Chinese government officials had set June 1 as a deadline for gear makers to include its Wireless Authentication and Privacy Infrastructure (WAPI) standard into products sold in China. The specification would allow the government to decrypt any communications by its citizens over wireless networks.
WAPI is not compatible with current Wi-Fi security standards. Enforcing the inclusion of WAPI into gear would have limited the number of manufacturers that could sell products in the Asian country, setting the stage for a high-profile technology battle between China and the United States.
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According to sources close to the negotiations, China agreed that it will not implement WAPI by its announced deadline and will indefinitely postpone enforcement of the WAPI directive. In the meantime, the country will work to revise and perfect the standard in collaboration with the international standards group IEEE (Institute of Electrical and Electronics Engineers).
China's WAPI decision is one of several agreements announced Wednesday, after a high-level meeting between U.S. trade officials and China's Vice Premier Wu Yi in Washington, D.C., convened as part of the U.S.-China Joint Commission on Commerce and Trade.
The commission also announced that China has agreed to adopt new copyright policies aimed at curtailing rampant piracy of music, movies and other works, according to the Recording Industry Association of America (RIAA).
As part of the copyright agreement, China will launch a campaign aimed at reducing piracy on CDs and other physical media; bolster efforts to bring criminal charges against accused pirates; and bring China's laws into line with international copyright treaties aimed at preventing pirated works from being copied over the Internet.
The RIAA also called on China to open trade barriers and streamline censorship review to help U.S. artists distribute their works legally in the country.
"China has committed to tangible, specific steps to address the rampant piracy of copyrighted works," RIAA Chief Executive Mitch Bainwol said in a statement. "If fully implemented, this will be a landmark announcement and a real victory for composers, record companies, artists and other copyright owners in China."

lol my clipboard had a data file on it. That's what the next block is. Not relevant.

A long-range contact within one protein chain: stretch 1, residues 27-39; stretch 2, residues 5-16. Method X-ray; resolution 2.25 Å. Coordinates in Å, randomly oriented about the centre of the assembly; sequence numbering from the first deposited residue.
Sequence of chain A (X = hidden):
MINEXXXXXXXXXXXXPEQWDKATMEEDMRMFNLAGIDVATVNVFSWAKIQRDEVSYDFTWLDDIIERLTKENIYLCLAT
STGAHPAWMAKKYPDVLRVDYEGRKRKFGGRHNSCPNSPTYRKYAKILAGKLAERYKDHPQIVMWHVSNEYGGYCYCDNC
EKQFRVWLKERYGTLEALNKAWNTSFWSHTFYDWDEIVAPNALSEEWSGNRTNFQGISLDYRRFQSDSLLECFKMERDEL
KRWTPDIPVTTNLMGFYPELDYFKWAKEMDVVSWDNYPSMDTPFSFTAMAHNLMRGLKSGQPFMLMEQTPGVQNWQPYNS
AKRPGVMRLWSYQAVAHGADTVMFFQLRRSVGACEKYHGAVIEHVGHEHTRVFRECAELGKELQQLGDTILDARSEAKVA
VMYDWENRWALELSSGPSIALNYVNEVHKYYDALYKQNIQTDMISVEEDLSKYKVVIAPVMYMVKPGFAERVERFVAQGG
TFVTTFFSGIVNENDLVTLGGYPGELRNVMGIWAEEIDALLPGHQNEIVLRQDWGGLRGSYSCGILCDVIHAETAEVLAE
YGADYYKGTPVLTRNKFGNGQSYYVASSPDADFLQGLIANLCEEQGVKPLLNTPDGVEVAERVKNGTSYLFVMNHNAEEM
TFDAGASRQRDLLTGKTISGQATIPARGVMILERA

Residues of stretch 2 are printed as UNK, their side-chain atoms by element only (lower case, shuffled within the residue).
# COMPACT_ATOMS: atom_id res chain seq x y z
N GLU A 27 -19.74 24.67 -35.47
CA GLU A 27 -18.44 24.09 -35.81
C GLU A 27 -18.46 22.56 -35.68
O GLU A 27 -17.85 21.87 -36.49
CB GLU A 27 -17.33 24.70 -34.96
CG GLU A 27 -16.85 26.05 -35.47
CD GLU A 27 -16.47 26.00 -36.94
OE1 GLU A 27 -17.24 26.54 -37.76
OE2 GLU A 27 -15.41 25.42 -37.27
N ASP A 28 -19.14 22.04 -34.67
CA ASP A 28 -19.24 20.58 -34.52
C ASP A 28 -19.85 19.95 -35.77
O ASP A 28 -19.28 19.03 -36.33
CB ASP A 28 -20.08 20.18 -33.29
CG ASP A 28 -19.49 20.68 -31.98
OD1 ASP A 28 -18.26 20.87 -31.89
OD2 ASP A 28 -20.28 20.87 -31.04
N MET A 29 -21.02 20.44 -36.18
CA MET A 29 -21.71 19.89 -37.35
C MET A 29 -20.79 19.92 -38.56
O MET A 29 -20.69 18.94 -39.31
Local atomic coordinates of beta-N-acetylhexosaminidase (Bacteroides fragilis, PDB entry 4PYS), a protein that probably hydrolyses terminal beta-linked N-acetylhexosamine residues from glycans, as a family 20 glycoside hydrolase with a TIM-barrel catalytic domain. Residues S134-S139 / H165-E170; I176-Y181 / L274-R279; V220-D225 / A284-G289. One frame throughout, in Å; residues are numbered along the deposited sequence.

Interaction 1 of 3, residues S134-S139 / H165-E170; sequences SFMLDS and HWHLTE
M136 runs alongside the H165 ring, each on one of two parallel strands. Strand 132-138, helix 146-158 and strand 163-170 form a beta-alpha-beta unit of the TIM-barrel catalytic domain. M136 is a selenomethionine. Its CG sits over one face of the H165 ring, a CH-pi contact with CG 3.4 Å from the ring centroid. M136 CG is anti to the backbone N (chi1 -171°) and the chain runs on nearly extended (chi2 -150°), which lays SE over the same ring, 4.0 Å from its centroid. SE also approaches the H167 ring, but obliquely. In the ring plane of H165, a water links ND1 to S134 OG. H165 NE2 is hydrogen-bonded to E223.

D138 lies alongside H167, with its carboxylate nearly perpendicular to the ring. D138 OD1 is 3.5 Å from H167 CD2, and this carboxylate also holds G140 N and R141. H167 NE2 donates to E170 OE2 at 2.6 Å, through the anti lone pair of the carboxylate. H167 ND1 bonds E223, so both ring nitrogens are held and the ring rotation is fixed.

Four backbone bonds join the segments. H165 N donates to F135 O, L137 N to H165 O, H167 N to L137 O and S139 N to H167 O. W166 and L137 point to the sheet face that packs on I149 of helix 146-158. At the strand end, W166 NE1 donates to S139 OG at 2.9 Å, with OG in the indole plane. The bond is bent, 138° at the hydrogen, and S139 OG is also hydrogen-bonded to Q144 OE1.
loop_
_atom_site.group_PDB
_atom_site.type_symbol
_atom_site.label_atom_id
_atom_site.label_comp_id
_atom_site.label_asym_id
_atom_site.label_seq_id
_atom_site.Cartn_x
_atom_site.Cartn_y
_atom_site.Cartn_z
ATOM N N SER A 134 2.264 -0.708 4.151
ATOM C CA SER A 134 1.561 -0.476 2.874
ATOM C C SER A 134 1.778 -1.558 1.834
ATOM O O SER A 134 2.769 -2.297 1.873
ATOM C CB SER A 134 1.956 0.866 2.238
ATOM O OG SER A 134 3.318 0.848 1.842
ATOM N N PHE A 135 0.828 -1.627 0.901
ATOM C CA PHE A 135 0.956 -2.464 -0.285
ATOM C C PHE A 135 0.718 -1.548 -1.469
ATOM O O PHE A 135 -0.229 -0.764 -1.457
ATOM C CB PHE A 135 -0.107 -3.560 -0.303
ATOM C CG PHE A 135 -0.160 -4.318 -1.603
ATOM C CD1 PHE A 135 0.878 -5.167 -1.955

Wednesday's agreements could help ease growing trade tensions between the United States and China over technology. WAPI, for example, has been at the center of a simmeringbetween China and the United States.
China has maintained that many of its regulations are important to preserve national security. U.S. companies have said that the rules exist mostly to move jobs, and potential access to intellectual property, to China.
Chipmakers decry VAT
Among other disputes, U.S. chipmakers have loudly complained that the discriminates against companies that do not partly or wholly manufacture chips in China. Chips imported into China face a 17 percent VAT. Chips made in China can face a VAT as low as 3 percent, a difference that leads to lower prices. China also has begun to push its own standard for 3G, or third-generation, cellular networks.
Wi-Fi chip and gear makers had expressed confusion about the Chinese security standard and what its impact would be on product development. Intel chief Craig Barrett said the company would stop selling its Centrino chip packages for notebooks if a compatible solution could not be worked out--. Barrett traveled this month to Asia to carry his company's message directly to Chinese officials.
Still, the motive to cooperate has been high, and sources have said that talks have been progressing behind the scenes to get the WAPI spat resolved. Wednesday's agreement doesn't resolve all of the issues, such as piracy, but it will likely be seen as a good step forward.
U.S. industry groups applauded the agreement.
"With China being the fastest-growing technology market, the commitment of the Chinese government to work on this issue in the international standards community is an important one," Rhett Dawson, CEO of the Information Technology Industry Council, said in a statement. "From the U.S. industry's perspective, we look forward to working with the Chinese government to help make this a reality."
Several Chinese companies have gone public or are planning an initial public offering in the United States, and the trade dispute has hurt them. Semiconductor Manufacturing International Co., a chip foundry that counts Texas Instruments as a customer, held a U.S. public offering the same day President Bush complained about the China trade. The stock declined on the first day of trading and has yet to rise significantly.
Semiconductor equipment manufacturers also have been pushing the U.S. government to relax regulations about selling equipment to Chinese customers. The United States recently relaxed some provisions that will allow these companies, with permission, to sell 130-nanometer equipment in China.
Additionally, trade is booming. China's trade with the United States came to $191.7 billion in 2003 ($28.4 billion in U.S. exports to China and $163.7 billion in Chinese exports to the United States), up 23.2 percent from the year before, according to statistics from the U.S. International Trade Commission. Electronics were the United States' largest export and the second-biggest Chinese export.
Last week, the U.S. Trade Representative opened a separate Office of China Affairs to handle issues with the growing China trade.